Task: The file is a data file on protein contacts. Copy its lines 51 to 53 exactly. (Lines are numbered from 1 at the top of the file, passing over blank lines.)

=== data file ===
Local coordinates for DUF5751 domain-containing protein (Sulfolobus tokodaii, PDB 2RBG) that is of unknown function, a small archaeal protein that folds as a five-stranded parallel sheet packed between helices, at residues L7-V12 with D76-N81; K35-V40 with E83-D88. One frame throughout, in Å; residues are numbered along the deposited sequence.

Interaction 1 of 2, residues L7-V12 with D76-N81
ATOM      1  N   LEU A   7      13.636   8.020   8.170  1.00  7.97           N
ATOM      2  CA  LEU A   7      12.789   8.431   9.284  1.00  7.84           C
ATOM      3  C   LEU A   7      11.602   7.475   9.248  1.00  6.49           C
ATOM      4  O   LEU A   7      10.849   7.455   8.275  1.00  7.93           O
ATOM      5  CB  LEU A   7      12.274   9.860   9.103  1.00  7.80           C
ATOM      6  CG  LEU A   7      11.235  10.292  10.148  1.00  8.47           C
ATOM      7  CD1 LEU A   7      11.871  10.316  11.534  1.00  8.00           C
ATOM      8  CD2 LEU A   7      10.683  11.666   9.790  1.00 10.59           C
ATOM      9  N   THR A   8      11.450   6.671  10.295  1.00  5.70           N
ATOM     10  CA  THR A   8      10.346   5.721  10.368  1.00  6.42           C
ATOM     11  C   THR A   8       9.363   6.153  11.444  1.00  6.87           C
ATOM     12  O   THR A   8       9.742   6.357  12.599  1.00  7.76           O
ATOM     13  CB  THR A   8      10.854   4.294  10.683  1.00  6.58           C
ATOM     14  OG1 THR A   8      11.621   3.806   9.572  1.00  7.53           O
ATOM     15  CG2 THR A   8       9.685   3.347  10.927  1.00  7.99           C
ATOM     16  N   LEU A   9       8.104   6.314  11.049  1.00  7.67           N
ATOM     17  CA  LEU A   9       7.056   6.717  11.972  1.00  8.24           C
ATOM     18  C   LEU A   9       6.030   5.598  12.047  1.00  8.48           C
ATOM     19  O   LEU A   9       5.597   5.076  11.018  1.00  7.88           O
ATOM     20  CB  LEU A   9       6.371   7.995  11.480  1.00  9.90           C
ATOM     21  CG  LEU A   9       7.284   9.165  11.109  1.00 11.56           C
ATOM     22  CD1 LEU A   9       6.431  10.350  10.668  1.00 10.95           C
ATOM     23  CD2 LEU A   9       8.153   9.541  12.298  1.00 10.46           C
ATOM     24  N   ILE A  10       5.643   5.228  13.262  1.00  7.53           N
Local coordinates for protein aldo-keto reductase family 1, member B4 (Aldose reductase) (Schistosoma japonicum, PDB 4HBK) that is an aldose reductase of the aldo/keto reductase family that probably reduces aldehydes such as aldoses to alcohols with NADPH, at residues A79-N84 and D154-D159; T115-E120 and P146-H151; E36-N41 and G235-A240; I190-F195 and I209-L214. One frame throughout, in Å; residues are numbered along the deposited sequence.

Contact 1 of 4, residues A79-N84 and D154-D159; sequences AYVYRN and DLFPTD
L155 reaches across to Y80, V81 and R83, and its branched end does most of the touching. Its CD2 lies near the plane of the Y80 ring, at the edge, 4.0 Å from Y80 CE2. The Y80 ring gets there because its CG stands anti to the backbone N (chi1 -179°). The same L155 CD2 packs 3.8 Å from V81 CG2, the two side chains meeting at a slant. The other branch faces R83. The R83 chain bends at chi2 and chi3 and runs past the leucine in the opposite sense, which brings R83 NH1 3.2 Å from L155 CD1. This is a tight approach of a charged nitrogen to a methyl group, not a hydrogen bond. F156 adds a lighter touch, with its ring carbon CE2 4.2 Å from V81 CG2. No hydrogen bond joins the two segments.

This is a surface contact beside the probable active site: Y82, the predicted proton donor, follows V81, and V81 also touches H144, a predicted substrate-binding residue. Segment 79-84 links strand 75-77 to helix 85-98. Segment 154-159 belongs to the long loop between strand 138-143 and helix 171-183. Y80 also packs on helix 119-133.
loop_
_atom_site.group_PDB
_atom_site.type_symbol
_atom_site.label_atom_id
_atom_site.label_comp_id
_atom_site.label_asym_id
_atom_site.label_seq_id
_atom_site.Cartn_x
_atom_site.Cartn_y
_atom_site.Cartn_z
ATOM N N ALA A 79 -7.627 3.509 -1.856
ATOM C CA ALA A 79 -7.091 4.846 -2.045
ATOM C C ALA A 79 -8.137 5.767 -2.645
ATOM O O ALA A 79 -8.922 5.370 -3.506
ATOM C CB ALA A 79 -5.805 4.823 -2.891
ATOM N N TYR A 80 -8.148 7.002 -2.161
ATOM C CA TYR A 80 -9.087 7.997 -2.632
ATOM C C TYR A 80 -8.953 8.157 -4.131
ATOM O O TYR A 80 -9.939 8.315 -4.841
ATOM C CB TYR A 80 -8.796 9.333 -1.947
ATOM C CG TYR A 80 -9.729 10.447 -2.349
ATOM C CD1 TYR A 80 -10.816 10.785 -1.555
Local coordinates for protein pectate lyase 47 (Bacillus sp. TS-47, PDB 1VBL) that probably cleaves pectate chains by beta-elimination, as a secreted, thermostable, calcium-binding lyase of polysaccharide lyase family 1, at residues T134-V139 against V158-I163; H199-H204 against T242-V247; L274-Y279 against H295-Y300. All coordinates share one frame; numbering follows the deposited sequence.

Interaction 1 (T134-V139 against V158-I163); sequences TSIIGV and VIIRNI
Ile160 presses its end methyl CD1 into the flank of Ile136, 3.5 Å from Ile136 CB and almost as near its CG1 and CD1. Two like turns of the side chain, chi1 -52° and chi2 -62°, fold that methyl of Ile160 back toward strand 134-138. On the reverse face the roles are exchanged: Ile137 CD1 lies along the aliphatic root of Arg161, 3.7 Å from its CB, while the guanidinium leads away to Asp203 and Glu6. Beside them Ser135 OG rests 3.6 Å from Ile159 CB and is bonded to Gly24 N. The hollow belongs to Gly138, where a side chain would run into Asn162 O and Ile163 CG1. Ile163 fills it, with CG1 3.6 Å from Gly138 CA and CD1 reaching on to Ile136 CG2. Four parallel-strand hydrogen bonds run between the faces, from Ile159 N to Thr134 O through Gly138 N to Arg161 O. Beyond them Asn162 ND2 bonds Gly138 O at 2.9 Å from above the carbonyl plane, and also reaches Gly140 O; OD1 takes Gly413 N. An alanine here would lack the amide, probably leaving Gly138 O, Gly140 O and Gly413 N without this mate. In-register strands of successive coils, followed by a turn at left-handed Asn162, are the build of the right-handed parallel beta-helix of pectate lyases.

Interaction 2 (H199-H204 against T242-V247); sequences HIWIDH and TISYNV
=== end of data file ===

ATOM C CG TYR A 80 -9.729 10.447 -2.349
ATOM C CD1 TYR A 80 -10.816 10.785 -1.555
Local coordinates for protein pectate lyase 47 (Bacillus sp. TS-47, PDB 1VBL) that probably cleaves pectate chains by beta-elimination, as a secreted, thermostable, calcium-binding lyase of polysaccharide lyase family 1, at residues T134-V139 against V158-I163; H199-H204 against T242-V247; L274-Y279 against H295-Y300. All coordinates share one frame; numbering follows the deposited sequence.